5 Top Tips
Mastering the art of live sound engineering is no small undertaking. Every room and every system is unique. There’s a laundry list of terms to memorize and different functions to get familiar with…
That said, there are some basic principles that can go a long way with any mix. You’ll learn as you go, picking up tips and tricks and developing your own workflow. These basic ideas can help you go from a meat and potatoes approach to something a little more nuanced. As you learn and grow, you’ll find more and more uses for effects and the features of your console, but these starting points will help set you on the right path!
Go Easy on The Reverb
Reverb is a great way to add body to vocals and help them stand out – but too much gets problematic (to say the least). If you’re cranking up the reverb, not only will lyrics lose some of their definition, you also run the risk of feedback.
Start small, and gradually increase reverb to add color. Go easy at first and bring it up to a subtle, almost unnoticeable level. A little bit goes a long way!
Boosting frequencies isn’t the only way to EQ your overall mix! Many novice engineers make the mistake of only bringing up frequencies, maxing things out until there’s no more headroom. If everything is boosted – nothing is!
Instead, try a subtractive approach, pulling frequencies away from channels to bring others out. It may take a little while to get the hang of, but this method leaves you more “wiggle room” to adjust as songs change, and stops you from cranking everything to 11!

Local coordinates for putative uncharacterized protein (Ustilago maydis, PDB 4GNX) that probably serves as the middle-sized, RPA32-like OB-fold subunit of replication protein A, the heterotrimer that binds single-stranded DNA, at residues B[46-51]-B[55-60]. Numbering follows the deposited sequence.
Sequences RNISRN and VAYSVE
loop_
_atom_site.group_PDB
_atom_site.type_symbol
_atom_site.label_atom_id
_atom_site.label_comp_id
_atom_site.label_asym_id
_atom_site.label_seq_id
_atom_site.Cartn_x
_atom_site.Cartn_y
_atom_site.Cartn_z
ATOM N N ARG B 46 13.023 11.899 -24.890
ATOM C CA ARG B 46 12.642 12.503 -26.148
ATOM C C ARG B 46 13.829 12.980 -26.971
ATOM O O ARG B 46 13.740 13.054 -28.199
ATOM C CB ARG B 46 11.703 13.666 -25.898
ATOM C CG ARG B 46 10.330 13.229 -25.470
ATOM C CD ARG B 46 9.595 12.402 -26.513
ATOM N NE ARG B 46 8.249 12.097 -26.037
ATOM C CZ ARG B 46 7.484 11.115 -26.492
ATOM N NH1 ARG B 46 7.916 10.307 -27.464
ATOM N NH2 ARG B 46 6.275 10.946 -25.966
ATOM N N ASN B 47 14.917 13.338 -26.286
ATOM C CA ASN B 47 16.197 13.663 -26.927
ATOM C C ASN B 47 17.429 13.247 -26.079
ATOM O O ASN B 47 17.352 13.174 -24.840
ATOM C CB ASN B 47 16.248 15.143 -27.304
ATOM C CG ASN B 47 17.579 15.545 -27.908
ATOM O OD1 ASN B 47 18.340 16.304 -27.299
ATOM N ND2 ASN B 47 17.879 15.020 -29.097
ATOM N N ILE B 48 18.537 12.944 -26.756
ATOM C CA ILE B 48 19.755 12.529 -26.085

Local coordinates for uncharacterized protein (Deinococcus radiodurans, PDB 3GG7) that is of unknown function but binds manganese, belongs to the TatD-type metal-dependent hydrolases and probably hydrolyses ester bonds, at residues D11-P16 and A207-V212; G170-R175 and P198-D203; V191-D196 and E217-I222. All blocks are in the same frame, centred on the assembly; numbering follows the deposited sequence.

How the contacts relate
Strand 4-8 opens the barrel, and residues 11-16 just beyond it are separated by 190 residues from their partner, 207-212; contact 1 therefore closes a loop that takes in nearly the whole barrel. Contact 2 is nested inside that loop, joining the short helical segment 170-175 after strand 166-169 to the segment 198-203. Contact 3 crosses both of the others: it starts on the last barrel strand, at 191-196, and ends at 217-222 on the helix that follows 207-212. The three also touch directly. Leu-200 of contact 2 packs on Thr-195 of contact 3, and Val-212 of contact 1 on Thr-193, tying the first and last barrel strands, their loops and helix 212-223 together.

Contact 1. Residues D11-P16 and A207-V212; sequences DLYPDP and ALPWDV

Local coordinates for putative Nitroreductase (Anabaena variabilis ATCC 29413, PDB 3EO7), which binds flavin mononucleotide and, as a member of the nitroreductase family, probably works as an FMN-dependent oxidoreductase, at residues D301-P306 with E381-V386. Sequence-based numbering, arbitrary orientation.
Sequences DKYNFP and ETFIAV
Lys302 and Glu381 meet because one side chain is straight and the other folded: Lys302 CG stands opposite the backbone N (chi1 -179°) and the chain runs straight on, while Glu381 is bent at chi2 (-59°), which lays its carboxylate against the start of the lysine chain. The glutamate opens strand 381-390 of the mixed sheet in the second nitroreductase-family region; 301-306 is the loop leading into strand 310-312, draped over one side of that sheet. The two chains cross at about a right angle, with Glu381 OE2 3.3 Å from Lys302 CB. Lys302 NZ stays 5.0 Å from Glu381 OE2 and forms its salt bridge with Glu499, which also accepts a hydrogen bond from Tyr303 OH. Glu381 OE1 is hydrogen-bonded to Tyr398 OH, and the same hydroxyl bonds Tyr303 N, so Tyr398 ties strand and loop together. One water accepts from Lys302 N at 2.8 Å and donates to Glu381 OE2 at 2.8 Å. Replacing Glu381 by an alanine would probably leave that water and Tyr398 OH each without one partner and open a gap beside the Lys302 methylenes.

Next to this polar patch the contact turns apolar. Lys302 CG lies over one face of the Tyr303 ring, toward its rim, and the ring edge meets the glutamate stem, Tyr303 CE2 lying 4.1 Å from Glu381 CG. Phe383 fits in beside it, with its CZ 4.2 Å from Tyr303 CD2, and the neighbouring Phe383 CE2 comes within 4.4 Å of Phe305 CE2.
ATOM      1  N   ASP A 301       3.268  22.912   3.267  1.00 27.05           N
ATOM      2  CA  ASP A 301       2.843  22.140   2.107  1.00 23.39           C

Gates for Toms
If you’re putting mics on toms (which may only sometimes be necessary), it’s generally a good idea to use gates to set a threshold of sustain. Toms can be boomy to begin with, and when they’re coming through the PA, a long, sustained pitch can muddy up the rest of the mix – and just sound bad to listeners.
Use gates to keep the tom sound relatively short. Let the attack and tone come through, but shut it down after a clear pitch has been pronounced. Again, you’ll find the right threshold for the room you’re working in with some experience, and develop some rules of thumb that work with your workflow. Regardless of where you decide to set your gates, they’re a good idea to use whenever you’re amplifying a drum set’s toms!
Mute Your Channels!
This is live sound 101. When the set is over, MUTE THE CHANNELS. This should be the very first thing you do when a band or artist is finished playing. If you hit those mute buttons right away, there’s no chance for that awful popping sound as a performer unplugs a guitar. You won’t hear chatter through the vocal mics either.
There isn’t much more to it than that. Muting your channels at the end of a set is critical. Do it every time.
Plan for The Worst
Like any other job, things can go wrong. Batteries in wireless mics can die, DI boxes can fail, cables can go bad… So plan for the worst! Have extras on hand if you can, and put a backup plan in place should things go terribly wrong. Particularly for vocalists, it’s not a bad idea to have another mic ready to go at the side of the stage.
If you can anticipate it, plan for it! Know the pieces of the system you’re working with, and have as many contingencies in place as possible. You won’t be able to repair every problem on the fly, but the more prepared you can be, the better.
This is just a small slice of all there is to know. Experience and study will be your best friends as you learn the ropes of live sound. Always start simple and work toward complexity. If you’d like deeper training on mixing live, contact Sound Connections Group today!